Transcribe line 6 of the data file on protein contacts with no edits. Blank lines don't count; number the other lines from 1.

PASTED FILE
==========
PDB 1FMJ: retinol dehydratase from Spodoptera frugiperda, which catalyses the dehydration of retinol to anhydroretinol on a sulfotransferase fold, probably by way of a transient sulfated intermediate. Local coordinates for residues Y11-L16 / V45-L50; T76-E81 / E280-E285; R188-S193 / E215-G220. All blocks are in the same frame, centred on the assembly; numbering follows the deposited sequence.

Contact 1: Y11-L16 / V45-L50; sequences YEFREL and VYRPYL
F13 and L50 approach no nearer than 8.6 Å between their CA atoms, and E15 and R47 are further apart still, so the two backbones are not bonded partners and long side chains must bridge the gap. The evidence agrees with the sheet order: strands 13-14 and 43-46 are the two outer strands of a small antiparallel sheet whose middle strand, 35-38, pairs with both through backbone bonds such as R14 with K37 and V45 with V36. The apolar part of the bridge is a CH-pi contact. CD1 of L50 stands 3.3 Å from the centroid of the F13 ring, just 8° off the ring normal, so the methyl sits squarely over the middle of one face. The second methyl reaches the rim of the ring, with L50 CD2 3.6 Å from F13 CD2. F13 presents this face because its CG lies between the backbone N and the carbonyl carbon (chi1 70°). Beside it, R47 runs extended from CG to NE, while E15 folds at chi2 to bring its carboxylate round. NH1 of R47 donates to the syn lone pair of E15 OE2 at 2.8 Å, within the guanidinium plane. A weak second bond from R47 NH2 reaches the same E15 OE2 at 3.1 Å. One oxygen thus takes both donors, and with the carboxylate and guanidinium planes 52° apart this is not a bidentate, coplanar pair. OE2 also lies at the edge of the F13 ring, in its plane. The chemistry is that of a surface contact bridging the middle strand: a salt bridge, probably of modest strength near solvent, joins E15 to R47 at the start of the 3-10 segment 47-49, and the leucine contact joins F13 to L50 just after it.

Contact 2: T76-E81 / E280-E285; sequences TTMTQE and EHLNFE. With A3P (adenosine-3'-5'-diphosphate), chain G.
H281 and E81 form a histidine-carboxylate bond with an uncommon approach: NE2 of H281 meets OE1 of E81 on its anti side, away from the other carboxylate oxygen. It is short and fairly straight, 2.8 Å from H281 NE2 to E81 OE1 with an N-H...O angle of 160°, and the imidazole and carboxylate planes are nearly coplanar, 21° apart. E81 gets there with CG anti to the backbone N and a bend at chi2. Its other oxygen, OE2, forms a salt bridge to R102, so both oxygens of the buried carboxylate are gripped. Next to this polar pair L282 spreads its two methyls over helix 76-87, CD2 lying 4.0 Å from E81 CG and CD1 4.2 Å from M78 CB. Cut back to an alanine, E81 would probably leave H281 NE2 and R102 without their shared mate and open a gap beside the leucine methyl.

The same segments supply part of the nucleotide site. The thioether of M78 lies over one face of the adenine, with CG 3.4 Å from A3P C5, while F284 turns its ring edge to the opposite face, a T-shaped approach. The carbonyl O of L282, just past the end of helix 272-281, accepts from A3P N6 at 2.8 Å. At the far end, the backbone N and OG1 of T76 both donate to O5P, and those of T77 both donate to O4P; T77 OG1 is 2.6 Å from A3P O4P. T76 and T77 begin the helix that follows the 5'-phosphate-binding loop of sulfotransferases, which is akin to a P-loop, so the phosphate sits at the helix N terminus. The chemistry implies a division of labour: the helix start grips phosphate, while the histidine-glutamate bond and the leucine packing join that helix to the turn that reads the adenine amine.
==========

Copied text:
The same segments supply part of the nucleotide site. The thioether of M78 lies over one face of the adenine, with CG 3.4 Å from A3P C5, while F284 turns its ring edge to the opposite face, a T-shaped approach. The carbonyl O of L282, just past the end of helix 272-281, accepts from A3P N6 at 2.8 Å. At the far end, the backbone N and OG1 of T76 both donate to O5P, and those of T77 both donate to O4P; T77 OG1 is 2.6 Å from A3P O4P. T76 and T77 begin the helix that follows the 5'-phosphate-binding loop of sulfotransferases, which is akin to a P-loop, so the phosphate sits at the helix N terminus. The chemistry implies a division of labour: the helix start grips phosphate, while the histidine-glutamate bond and the leucine packing join that helix to the turn that reads the adenine amine.